As we watch our tongues, we might send breath-taking birthday greetings to the man who spoke the secret language of the environment, Ansel Easton Adams; he was born on this date in 1902. A co-founder of Group f/64 (with other masters like Edward Weston, Willard Van Dyke, and Imogen Cunningham), his black-and-white landscape photographs of the American West, especially Yosemite National Park, helped define landscape photography and establish photography as a fine art.
Flyting is a stylized battle of insults and wits that was practiced most actively between the fifth and 16th centuries in England and Scotland. Participants employed the timeless tools of provocation and perversion as well as satire, rhetoric, and early bathroom humor to publicly trounce opponents. The term “flyting” comes from Old English and Old Norse words for “quarrel” and “provocation.” [Indeed, the image above is of Norse god Loki trading insults with his divine brother, Bragi.] ‘Tis a form of highly poetic abuse, or highly abusive poetry—a very early precursor to MTV’s Yo Mama and Eminem’s 8 Mile…
More of the history of insult as a form of battle– and a discussion of the actual ancestry of rap-as-we-know-it– at “Flyting was medieval England’s version of an insult-trading rap battle.”
Rap has been a path between cultures in the best tradition of popular music.
* Snoop Dog
As we yoyo “yo mamas,” we might recall that it was on this date in 1956 that Rock Around the Clock by Bill Haley & the Comets became the first rock and roll album to enter the chart. The single had become the first rock single to top the pop charts six months earlier.
“I was supposed to say, ‘In a pig’s eye you are,’ what came out was, ‘In a pig’s ass you are.’ Old habits die awfully hard.”*…
Explore expletives at “Strong Language.” (Though it probably goes without saying: NSFW.)
Special word-lover’s bonus:
* Ava Gardner,
As we flirt with forswearing swearing, we might recall that it was on this date in 1644, at the height of the English Civil War, that Milton’s Areopagitica (or Areopagitica; A speech of Mr. John Milton for the Liberty of Unlicenc’d Printing, to the Parlament of England) was published. An impassioned philosophical attack on censorship and defense of the principle of a right to freedom of speech and expression, it is regarded as one of the most eloquent arguments for press freedom ever written; indeed, many of its principles form the basis for modern justifications of that right.
Predicting the future of the English language is rather easy, in the short term. The odds are, over the next few decades its New World dialects are going to gain increasing global dominance, accelerating the demise of thousands of less fortunate languages but at long last allowing a single advertisement to reach everybody in the world. Then after a century or two of US dominance some other geopolitical grouping will gain the ascendancy, everyone will learn Chechen or Patagonian or whatever it is, and history will continue as usual. Ho hum. But apart from that… what might the language actually look like in a thousand years time? For comparison, the English spoken at the turn of the last millennium looked like this:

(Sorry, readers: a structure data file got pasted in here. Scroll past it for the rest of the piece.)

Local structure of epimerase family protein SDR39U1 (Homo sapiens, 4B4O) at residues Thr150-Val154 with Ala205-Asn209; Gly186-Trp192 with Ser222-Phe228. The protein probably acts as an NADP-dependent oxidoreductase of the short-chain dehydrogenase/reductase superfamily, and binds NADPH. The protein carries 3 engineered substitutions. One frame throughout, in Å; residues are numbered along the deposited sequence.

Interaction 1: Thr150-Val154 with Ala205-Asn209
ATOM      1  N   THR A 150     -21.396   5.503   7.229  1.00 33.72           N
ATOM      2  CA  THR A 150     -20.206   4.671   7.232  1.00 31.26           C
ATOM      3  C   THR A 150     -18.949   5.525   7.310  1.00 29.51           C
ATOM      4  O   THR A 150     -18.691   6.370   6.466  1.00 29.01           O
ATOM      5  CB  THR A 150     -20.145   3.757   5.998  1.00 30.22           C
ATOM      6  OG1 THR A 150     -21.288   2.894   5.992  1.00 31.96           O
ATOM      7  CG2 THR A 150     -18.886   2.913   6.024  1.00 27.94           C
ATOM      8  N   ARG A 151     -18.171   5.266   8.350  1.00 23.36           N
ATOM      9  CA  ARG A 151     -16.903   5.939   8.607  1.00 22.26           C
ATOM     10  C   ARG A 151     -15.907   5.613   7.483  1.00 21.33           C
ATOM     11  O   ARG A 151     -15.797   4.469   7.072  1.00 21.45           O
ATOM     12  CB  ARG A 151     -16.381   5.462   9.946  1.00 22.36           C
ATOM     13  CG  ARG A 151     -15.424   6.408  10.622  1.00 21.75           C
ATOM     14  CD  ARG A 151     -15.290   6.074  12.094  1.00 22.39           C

1000 AD: Wé cildra biddaþ þé, éalá láréow, þæt þú tǽce ús sprecan rihte, forþám ungelǽrede wé sindon, and gewæmmodlíce we sprecaþ… 2000 AD: We children beg you, teacher, that you should teach us to speak correctly, because we are ignorant and we speak corruptly…
(1000 AD, from”The Colloquy of Aelfric.”)
So how far will another thousand years take it?…
Peek over the linguistic horizon at “FUTURESE- The American Language in 3000 AD.”
* Zadie Smith
As we envision emergent etymologies, we might spare a thought for a wicked bender of English words, James Augustine Aloysius Joyce; he died on this date in 1941. A poet and novelist best known for Ulysses, he was the preeminent figure in the Modernist avant-garde, and a formative influence on writers as various as (Joyce’s protege) Samuel Becket, Jorge Luis Borges, Salmon Rushdie, and Joesph Campbell.
In 1998, the Modern Library ranked Ulysses No. 1, A Portrait of the Artist as a Young Man No. 3, and Finnegans Wake No. 77, on its list of the 100 best English-language novels of the 20th century. The next year, Time Magazine named Joyce one of its 100 Most Important People of the 20th century, observing that “Joyce … revolutionized 20th century fiction.” And illustrating that Joyce’s influence was not confined to the arts: physicist Murray Gell-Mann used the sentence “Three quarks for Muster Mark!” (in Joyce’s Finnegans Wake) as source for the elementary particle he was naming– the quark.